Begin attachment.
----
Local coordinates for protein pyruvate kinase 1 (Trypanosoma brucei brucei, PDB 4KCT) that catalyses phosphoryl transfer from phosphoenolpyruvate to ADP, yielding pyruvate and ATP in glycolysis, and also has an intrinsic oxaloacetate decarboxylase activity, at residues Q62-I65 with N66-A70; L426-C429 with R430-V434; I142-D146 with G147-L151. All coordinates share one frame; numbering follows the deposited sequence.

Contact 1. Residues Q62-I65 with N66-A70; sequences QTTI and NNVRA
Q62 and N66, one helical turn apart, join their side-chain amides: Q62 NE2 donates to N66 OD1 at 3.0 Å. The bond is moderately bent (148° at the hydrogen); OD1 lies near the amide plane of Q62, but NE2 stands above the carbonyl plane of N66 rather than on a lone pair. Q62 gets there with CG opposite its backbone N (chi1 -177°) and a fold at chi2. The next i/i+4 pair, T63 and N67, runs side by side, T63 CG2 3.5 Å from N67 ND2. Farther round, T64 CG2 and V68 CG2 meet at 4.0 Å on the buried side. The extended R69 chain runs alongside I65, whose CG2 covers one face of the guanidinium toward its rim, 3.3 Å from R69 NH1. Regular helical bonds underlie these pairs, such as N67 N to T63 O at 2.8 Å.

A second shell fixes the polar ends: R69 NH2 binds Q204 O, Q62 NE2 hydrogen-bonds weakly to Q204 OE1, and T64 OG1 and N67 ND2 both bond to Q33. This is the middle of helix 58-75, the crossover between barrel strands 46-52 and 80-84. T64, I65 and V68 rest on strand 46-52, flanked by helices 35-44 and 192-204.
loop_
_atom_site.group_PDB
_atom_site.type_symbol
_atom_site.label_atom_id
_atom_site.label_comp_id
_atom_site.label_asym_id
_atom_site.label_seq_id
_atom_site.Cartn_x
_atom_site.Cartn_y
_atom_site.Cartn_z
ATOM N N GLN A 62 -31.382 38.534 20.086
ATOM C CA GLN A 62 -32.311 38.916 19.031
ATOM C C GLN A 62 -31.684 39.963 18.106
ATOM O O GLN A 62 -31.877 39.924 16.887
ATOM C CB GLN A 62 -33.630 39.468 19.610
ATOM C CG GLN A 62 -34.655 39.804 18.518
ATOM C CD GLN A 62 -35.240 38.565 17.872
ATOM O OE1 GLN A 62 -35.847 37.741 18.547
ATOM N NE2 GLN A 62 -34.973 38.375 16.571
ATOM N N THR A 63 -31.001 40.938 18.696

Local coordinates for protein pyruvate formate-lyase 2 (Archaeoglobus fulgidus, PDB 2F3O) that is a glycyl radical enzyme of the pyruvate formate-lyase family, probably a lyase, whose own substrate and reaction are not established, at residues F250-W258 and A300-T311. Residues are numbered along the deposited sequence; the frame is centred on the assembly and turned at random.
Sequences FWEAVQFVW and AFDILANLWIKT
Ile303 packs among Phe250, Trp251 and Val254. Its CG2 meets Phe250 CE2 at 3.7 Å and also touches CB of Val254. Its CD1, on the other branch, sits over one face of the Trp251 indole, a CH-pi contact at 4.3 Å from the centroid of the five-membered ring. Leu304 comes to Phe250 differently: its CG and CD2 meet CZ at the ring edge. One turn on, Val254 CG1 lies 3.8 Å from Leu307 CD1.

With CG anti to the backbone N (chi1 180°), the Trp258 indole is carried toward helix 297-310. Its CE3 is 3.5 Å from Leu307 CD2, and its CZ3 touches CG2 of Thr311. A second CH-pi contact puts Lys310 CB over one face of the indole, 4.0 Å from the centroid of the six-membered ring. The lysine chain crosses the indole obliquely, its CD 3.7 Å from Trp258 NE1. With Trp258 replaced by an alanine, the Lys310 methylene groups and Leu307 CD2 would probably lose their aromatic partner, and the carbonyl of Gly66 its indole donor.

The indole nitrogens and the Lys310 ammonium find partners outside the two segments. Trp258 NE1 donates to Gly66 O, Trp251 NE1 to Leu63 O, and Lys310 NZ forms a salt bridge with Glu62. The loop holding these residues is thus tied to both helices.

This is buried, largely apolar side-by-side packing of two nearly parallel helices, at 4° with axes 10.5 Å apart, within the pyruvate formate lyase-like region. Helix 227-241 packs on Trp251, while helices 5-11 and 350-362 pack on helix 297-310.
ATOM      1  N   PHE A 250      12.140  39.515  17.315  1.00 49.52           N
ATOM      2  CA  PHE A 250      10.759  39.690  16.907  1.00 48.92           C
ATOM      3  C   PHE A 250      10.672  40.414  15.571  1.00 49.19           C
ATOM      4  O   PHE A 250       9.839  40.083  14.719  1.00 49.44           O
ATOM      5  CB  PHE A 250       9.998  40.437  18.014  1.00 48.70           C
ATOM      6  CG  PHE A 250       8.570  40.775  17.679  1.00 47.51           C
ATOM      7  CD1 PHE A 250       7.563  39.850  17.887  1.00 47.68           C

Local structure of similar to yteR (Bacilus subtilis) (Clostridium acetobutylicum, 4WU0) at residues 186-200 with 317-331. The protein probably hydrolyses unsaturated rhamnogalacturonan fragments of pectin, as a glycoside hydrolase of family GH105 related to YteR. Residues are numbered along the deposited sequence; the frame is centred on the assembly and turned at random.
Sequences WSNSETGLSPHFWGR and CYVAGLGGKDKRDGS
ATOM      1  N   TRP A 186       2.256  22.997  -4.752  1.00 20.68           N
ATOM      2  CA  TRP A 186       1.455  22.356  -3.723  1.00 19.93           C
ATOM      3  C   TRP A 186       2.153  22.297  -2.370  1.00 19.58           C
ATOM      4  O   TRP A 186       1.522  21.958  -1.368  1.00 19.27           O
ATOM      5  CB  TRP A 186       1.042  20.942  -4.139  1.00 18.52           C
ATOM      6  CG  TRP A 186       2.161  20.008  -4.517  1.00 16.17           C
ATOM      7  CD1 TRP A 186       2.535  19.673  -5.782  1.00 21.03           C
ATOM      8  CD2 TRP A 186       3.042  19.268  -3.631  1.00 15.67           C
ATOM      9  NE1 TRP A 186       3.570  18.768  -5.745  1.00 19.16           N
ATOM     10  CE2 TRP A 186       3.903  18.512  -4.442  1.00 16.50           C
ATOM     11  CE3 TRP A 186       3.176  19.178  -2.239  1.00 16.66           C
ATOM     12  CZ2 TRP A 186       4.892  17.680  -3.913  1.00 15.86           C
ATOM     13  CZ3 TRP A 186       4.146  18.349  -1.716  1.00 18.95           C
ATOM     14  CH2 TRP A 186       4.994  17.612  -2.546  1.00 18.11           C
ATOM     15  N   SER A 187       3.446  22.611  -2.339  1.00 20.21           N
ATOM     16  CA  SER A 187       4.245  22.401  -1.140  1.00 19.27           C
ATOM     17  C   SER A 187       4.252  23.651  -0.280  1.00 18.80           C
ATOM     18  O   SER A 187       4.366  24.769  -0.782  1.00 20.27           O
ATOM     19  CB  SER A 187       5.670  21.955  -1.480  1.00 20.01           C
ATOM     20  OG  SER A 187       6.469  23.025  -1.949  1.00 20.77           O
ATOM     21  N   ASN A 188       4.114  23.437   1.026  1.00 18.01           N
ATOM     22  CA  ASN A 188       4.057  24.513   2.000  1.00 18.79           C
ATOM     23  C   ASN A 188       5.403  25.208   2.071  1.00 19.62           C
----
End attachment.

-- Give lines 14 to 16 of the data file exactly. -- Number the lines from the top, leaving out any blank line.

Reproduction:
_atom_site.Cartn_z
ATOM N N GLN A 62 -31.382 38.534 20.086
ATOM C CA GLN A 62 -32.311 38.916 19.031